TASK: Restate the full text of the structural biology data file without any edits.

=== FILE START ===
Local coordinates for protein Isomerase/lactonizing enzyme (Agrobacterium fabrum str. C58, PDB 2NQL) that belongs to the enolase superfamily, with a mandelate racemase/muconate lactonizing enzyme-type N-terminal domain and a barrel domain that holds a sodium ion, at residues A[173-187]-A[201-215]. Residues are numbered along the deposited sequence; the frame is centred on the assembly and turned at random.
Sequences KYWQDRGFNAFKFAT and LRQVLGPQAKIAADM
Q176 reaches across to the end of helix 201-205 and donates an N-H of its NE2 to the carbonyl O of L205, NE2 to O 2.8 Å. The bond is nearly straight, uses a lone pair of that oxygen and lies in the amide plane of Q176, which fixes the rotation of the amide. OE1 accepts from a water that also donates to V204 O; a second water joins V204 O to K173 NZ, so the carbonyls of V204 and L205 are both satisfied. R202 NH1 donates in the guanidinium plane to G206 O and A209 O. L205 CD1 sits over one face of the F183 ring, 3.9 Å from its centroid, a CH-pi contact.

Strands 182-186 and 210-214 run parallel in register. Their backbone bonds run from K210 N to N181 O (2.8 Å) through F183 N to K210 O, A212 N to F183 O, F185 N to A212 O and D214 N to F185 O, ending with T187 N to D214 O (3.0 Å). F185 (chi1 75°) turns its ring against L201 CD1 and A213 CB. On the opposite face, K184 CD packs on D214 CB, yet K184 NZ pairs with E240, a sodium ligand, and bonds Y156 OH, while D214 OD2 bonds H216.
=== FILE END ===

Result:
Local coordinates for protein Isomerase/lactonizing enzyme (Agrobacterium fabrum str. C58, PDB 2NQL) that belongs to the enolase superfamily, with a mandelate racemase/muconate lactonizing enzyme-type N-terminal domain and a barrel domain that holds a sodium ion, at residues A[173-187]-A[201-215]. Residues are numbered along the deposited sequence; the frame is centred on the assembly and turned at random.
Sequences KYWQDRGFNAFKFAT and LRQVLGPQAKIAADM
Q176 reaches across to the end of helix 201-205 and donates an N-H of its NE2 to the carbonyl O of L205, NE2 to O 2.8 Å. The bond is nearly straight, uses a lone pair of that oxygen and lies in the amide plane of Q176, which fixes the rotation of the amide. OE1 accepts from a water that also donates to V204 O; a second water joins V204 O to K173 NZ, so the carbonyls of V204 and L205 are both satisfied. R202 NH1 donates in the guanidinium plane to G206 O and A209 O. L205 CD1 sits over one face of the F183 ring, 3.9 Å from its centroid, a CH-pi contact.

Strands 182-186 and 210-214 run parallel in register. Their backbone bonds run from K210 N to N181 O (2.8 Å) through F183 N to K210 O, A212 N to F183 O, F185 N to A212 O and D214 N to F185 O, ending with T187 N to D214 O (3.0 Å). F185 (chi1 75°) turns its ring against L201 CD1 and A213 CB. On the opposite face, K184 CD packs on D214 CB, yet K184 NZ pairs with E240, a sodium ligand, and bonds Y156 OH, while D214 OD2 bonds H216.